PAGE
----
Analysing Abu Dhabi Etihad Airways
Application of the Strategy, Resources, Capabilities, and Competencies Model to Etihad Airways
It is a fact that Etihad is not the largest airline in Abu Dhabi and the larger Arab region. It is faced with competition from larger companies, such as Qatar Airways and Emirates. However, in spite of its size, Etihad has made some significant progress in the region’s airline industry. The strategy, resources, capabilities, and competencies model is significant to the future growth of this airline. According to Teece (2010), a business model is important to any economic undertaking. It helps the business organization to convince the clients to pay for the value supplied, leading to profits.
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An analysis of Abu Dhabi Etihad Airways reveals that the company is utilizing its vast resources to establish partnerships. Such partnerships are designed to enhance the capabilities and competencies of the organization. For instance, the company has entered into an “equity alliance” with other airlines across Europe, Asia, and Australia. The alliance strengthens the airline’s route networks. It leads to an increased number of passengers, which translates to more business opportunities for the firm. The model has increased market access for Etihad Airways. In addition, it has led to reduced operational expenses due to cost-sharing with the partners. The alliances are established with partners who have competent management teams, adding to the airline’s competency.
According to Watson (2005), the capabilities of a firm involve the ability to conduct relevant business processes to create value. The processes are supported by the organization’s resources. Casadesus-Masanell and Ricart (2009) conceptualize a firm as a collection of resources and capabilities. Consequently, the competencies of Abu Dhabi Etihad Airways are exhibited through strategic alliances with partners.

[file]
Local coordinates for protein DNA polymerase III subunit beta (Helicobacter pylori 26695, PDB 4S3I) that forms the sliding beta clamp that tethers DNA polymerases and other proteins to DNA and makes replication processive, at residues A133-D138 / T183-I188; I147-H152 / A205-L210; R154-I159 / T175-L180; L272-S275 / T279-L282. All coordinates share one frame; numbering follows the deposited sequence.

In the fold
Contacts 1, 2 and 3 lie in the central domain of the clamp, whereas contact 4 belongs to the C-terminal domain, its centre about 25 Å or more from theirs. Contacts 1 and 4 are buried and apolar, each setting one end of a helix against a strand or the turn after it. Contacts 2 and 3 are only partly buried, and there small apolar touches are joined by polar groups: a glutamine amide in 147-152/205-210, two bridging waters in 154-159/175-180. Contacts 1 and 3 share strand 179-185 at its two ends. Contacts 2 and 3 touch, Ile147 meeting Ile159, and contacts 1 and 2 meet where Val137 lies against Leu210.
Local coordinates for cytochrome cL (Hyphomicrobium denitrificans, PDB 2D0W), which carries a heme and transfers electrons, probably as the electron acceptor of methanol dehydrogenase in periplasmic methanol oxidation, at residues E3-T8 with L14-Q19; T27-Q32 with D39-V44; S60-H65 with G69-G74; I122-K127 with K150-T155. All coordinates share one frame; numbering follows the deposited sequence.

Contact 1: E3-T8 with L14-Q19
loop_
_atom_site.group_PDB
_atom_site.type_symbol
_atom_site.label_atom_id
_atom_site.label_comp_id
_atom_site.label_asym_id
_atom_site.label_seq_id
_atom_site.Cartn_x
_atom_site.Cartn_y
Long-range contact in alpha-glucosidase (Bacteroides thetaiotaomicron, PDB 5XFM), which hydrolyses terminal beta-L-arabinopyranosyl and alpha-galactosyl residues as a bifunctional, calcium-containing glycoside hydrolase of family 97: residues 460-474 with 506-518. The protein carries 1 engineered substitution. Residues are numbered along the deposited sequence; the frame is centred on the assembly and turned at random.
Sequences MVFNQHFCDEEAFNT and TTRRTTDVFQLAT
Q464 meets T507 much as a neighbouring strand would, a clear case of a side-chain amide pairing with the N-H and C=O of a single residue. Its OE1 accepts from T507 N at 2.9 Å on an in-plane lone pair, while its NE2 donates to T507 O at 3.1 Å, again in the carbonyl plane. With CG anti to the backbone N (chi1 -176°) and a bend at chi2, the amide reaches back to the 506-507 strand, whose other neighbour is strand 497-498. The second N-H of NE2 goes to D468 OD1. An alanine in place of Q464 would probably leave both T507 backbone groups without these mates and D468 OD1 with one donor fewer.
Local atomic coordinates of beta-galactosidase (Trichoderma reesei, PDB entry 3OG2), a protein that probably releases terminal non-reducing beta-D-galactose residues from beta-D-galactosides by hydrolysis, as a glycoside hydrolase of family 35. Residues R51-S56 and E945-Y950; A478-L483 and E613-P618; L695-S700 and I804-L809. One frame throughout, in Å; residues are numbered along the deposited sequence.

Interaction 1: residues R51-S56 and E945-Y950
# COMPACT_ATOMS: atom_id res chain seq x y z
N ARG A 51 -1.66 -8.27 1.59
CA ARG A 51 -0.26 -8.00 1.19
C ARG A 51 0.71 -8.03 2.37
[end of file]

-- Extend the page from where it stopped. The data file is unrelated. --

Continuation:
Application of Porter’s Forces to Etihad Airways
An Overview of the Forces
Porter’s forces model is applicable to any business in a given industry. The framework is an effective criterion used in determining market attractiveness (Porter, 1980). The various forces associated with this model can be used to analyze Etihad Airways’ business operations.
Porter’s Five Forces and Etihad Airways
The airline is located in a region with some of the best air transport facilities in the world. The Dubai Emirates and Qatar Airways are some of its major competitors in this region. Etihad has tried to overcome this competition by forging partnerships with such giant airlines as Air Berlin, Jet Airways of India, and Serbia’s national carrier (Clark, 2013). The alliances give the company a competitive edge in the market.
As a result, Etihad has access to the market controlled by the partners. In addition, the airline has at its disposal more routes compared with the competitors, increasing its business opportunities. Etihad has taken over a number of airlines in other countries to enhance its growth. Such a strategy has increased the organization’s passenger and cargo volume by 42% in the last two years (Clark, 2013).
Bargaining power of suppliers
Establishing partnerships in the airline industry is associated with a number of benefits. One such benefit is the reduced operational costs (Wensveen, 2010). Due to its collaborations with other airlines, Etihad can effectively bargain with suppliers. The airline engages in joint procurement deals for, among others, jet engines, new aircraft, and on-board entertainment systems. Such engagements increase the power that Etihad and partners have over suppliers during negotiations.
The threat of substitutes
Currently, this threat is not a major issue in the aviation industry. However, such developments as teleconferencing, high-speed railroads, and improved telecommunication systems may negatively affect the operators in this industry (Wensveen, 2010). Etihad is the 7th largest airline in the world (Clark, 2013). The ranking, coupled with the high quality of services offered, shields the company from the threat of new entrants.
Casadesus-Masanell, R., & Ricart, J. (2009). From strategy to business models and to tactics. Web.
Clark, N. (2013). Upstart Abu Dhabi airline becomes ally to European carriers. The New York Times, pp. A2, A4.
Porter, M. (1980). Competitive strategy: Techniques for analysing industries and companies. New York: Free Press.
Teece, D. (2010). Business models, business strategy and innovation. Long Range Planning, 43(2-3), 172-194.
Watson, D. (2005). Business models: Investing in companies and sectors with strong competitive advantage. Hampshire: Harriman House Ltd.
Wensveen, J. (2010). The airline industry: Trends, challenges, strategies. Web.